Should we really be surprised by "The Shane Vereen Game?"

Vereen's 33 yard touchdown catch vs. the Texans
When we look back at New England's 41-28 win over Houston last Sunday, it will probably become known as "The Shane Vereen Game."  Nobody could have predicted the 3rd string running back with just 5 career touchdowns would become the first NFL player in 19 years to record 2 receiving TD's and a rushing TD in a single playoff game (and just the 3rd ever; Roger Craig in 1984 and Ricky Watters in 1994).  But based on the Patriots playoff history in the Belichick/Brady era, it's really not all that surprising.  New England has had a knack for busting out unusual new offensive weapons in their opening round playoff games over the years.

In last season's 45-10 divisional round victory over Denver, Rob Gronkowksi's 10 catches for 145 yards and 3 TD's predictably led the way.  But the team's leading rusher was the other tight end; Aaron  Hernandez had 61 yards on 5 carries.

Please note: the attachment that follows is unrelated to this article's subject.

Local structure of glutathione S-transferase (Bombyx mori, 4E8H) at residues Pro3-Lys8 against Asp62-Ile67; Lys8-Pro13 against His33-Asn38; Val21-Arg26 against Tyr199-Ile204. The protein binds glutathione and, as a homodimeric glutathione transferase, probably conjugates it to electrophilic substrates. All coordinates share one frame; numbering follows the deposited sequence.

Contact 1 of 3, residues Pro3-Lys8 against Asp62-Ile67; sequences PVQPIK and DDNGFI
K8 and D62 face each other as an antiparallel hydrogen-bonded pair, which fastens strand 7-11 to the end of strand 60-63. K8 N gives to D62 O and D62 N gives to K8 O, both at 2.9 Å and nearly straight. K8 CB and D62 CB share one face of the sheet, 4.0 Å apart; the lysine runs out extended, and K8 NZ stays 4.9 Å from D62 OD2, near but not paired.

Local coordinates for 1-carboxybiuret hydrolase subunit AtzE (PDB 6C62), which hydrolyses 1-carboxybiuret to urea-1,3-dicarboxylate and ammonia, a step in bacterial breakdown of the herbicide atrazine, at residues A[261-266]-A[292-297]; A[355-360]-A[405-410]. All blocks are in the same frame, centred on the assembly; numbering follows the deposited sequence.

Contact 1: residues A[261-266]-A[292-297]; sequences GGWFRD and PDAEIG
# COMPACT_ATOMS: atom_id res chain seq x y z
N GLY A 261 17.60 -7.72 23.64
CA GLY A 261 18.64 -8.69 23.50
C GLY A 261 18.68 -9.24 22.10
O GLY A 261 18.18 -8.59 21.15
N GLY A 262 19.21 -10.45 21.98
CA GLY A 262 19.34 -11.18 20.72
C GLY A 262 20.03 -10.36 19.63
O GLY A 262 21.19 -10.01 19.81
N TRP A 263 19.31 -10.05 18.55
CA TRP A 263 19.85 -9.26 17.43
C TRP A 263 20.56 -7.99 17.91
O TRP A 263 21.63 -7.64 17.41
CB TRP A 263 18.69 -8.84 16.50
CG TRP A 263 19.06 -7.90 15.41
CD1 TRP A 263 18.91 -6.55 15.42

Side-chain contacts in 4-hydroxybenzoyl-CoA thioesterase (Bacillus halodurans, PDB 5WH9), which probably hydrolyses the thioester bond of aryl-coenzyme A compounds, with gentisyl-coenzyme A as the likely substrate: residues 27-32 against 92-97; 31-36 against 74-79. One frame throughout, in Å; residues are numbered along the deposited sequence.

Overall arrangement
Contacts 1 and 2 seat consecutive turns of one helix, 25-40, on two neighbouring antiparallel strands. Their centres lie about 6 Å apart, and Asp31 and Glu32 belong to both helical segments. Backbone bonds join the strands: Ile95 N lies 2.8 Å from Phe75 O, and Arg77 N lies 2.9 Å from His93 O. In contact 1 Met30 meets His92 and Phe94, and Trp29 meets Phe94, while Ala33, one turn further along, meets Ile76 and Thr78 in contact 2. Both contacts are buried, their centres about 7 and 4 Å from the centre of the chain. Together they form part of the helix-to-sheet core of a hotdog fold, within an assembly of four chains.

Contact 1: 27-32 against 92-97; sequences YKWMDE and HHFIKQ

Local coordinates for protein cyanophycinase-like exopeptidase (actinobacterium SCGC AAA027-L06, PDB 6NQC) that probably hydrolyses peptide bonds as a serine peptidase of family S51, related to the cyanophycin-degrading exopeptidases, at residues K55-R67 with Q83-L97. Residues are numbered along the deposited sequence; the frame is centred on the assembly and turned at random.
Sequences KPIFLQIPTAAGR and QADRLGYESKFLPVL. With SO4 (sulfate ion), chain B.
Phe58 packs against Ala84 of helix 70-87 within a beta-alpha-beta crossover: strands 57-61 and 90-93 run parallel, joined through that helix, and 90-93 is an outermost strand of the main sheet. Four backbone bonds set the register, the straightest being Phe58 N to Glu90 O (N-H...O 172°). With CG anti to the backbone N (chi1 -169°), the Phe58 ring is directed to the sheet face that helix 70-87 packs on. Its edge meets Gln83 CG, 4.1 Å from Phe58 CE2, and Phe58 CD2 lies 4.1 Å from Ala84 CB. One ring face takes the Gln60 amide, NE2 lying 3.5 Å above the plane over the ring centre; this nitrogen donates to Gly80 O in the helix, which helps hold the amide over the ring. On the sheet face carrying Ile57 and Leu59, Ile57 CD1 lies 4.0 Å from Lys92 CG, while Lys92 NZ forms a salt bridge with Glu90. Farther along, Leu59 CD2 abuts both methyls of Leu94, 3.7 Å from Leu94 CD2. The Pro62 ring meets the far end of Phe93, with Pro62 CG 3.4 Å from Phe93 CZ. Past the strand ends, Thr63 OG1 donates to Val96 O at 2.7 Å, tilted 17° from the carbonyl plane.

Three years ago the Patriots lost at home to Baltimore in their first playoff game, 33-14.  With Wes Welker out after having just torn his ACL, Julian Edelman emerged as the unexpected star.  Edelman had 6 catches for 44 yards, and scored both New England touchdowns.

In the 2003-04 season that ended with a Super Bowl win over Carolina, the Pats began the playoff against league CO-MVP Steve McNair (along with Peyton Manning) and the Tennessee Titans.  One of the MVP's of that game was a relatively unknown guy by the name of Bethel Johnson, who led New England with 55 receiving yards and a TD.

And in the Patriots first magical Super Bowl run in 2001, we will always remember their opening round victory in the snow over the Raiders.  Something that is often forgotten from "The Tuck Rule Game" is the fact that the Pats top receiving target was seldom used veteran tight end Jermaine Wiggins, who had 68 yards on 10 catches.

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